Topics Worth Investigating

  1. Clearly Kant rules out ęsthetic relativism:

    …to this extent it is not open to men to say: "Every one has his own taste." This would be equivalent to saying that there is no such thing at all as taste …[1]

    Yet, Kant freely admits in the same reference:

    With the agreeable, therefore, the axiom holds good: Every one has his own taste (that of sense).

    Explain the meaning of these two quotations, and explain their compatibility.

  2. Compare Kant's empirical criterion of taste with David Hume's criteria of judgment of taste as described in Hume's "Of the Standard of Taste." Be sure to keep in mind Kant's distinction between the imagination and the understanding:

    First, there is the ęsthetic normal idea, which is an individual intuition (of the imagination). This represents the norm by which we judge of a man as a member of a particular animal species. Secondly, there is the rational idea. This deals with the ends of humanity so far as capable of sensuous representation, and converts them into a principle for estimating his outward form, through which these ends are revealed in their phenomenal effect. The normal idea must draw from experience…[2]

    Does either philosopher hold that the standard is objective and can resolve disagreements about what is beautiful? Is either philosopher committed to the existence of an ideal of beauty?

  3. Evaluate Kant's distinctions among (1) the agreeable: general empirical rules of taste—not universal but commonly shared among men, (2) the beautiful: subjective universality: a universality which does not rest upon concepts— valid for all men because of its independent from interest, (3) the good: objective universal validity—valid for everything which is contained under a given concept, an objective finality conceptually definable.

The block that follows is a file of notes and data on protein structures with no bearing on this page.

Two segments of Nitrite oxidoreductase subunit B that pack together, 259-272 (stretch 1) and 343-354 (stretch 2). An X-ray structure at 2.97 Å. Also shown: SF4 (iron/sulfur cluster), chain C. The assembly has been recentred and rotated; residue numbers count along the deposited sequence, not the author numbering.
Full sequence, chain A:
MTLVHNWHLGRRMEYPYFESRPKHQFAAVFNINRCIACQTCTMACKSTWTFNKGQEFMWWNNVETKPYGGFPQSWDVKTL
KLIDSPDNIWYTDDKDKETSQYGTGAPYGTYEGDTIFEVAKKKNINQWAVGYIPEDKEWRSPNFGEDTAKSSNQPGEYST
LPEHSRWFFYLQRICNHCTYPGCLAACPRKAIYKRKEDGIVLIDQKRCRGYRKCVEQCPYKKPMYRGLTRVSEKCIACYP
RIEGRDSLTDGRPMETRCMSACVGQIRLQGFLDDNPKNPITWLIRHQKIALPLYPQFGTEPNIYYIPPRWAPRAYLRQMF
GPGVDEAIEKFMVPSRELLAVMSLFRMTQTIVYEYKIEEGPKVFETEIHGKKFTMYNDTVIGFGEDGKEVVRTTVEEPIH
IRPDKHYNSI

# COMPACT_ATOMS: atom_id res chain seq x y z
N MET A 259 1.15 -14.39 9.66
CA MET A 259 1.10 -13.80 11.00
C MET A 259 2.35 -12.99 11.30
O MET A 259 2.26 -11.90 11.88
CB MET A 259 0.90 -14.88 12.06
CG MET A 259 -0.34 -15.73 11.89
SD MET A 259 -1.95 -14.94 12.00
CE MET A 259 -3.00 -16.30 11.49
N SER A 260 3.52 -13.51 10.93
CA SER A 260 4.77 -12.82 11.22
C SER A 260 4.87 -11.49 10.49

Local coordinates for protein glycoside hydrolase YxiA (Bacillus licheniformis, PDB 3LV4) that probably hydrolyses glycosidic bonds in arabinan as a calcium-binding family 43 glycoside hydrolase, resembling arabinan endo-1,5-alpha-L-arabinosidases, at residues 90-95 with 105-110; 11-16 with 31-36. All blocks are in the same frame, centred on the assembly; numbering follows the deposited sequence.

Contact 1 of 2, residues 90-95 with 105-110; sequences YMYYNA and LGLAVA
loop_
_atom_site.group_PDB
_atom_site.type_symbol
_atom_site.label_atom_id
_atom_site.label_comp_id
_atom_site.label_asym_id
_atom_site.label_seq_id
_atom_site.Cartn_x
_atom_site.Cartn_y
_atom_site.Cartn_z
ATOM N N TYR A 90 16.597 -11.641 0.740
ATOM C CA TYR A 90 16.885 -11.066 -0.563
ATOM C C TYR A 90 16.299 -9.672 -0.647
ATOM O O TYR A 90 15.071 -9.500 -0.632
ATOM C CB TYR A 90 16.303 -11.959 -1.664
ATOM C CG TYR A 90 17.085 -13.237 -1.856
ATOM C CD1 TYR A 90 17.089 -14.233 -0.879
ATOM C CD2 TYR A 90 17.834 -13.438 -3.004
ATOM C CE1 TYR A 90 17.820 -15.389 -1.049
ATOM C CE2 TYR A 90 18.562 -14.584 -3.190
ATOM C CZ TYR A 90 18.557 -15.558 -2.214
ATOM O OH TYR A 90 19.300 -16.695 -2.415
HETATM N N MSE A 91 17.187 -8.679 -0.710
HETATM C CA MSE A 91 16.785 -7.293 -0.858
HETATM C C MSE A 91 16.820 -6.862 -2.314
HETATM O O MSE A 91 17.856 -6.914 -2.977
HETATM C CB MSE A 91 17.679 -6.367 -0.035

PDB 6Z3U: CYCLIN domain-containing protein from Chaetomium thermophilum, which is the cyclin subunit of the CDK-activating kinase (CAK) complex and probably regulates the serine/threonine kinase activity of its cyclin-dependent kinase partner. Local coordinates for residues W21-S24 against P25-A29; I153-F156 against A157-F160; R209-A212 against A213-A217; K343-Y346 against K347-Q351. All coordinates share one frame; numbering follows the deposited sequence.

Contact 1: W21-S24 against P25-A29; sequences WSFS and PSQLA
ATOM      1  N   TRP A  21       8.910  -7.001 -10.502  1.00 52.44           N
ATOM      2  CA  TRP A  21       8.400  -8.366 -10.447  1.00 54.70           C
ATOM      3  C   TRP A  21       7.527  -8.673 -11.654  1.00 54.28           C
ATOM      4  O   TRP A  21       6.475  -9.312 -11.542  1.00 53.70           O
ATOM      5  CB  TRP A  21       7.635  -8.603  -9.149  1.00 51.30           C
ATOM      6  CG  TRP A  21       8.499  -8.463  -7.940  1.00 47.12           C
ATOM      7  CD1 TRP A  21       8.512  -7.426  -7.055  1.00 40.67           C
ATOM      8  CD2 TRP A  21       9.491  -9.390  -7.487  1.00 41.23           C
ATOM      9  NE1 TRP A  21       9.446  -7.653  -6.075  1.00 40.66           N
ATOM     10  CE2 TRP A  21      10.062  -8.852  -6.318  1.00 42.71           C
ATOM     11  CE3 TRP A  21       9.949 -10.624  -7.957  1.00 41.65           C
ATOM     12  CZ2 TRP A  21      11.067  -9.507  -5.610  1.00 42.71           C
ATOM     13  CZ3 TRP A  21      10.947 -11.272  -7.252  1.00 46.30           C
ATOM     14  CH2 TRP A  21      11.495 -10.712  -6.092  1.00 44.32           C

4. Kant writes, "The judgement of taste, therefore, and beauty depends on our presupposing the existence of a common sense … the effect arising from the free play of our powers of cognition and imagination."[3] How does Kant use of the term "free play"? Compare with Schiller's use of the term "play instinct" or "play impulse"—the synthesis of the sensuous and the formal impulse whose object is the beautiful.[4]

  5. Explain Kant's definition of beauty as defined in his four moments drawn from the categories: (1) quality, (2) quantity, (3) relation, and (4) modality. How effective are his arguments for each moment?

  6. Kant writes, "Every one must allow that a judgement on the beautiful which is tinged with the slightest interest, is very partial and not a pure judgement of taste.…" Vernon Lee argues that Kant's theory is a misleading metaphysical ęsthetics:

    [This theory] defines ęsthetic appreciation as disinterested interest, gratuitously identifying self-interest with the practical pursuit of advantages we have not yet got; and overlooking the fact that such appreciation implies enjoyment and is so for the very reverse of disinterested.[5]

    Kant seems to agree with Schopenhauer that the passions are silenced in the impartical contemplation of beauty. How does Kant's sense of "disinterested enjoyment" exclude an associated desire for an ęsthetic object?

Notes

[1]

Kant, Sec. 1, Bk. 1, ¶ 7.

[2]

Kant, Sec. 1, Bk. 1, ¶ 17.

[3]

Kant, Sec. 1, Bk. 1, ¶ 20.

[4]

Frederich Schiller. Letters on the Ęsthetical Education of Man. 1794. Translated by Tapio Riikonen and David Widger. In Literary and Philosophical Essays: French, German and Italian. New York: Collier. 1910. Letter XV.

[5]

Vernon Lee. The Beautiful: An Introduction to Psychological Ęsthetics. Cambridge: Cambridge University Press. 1913. 6.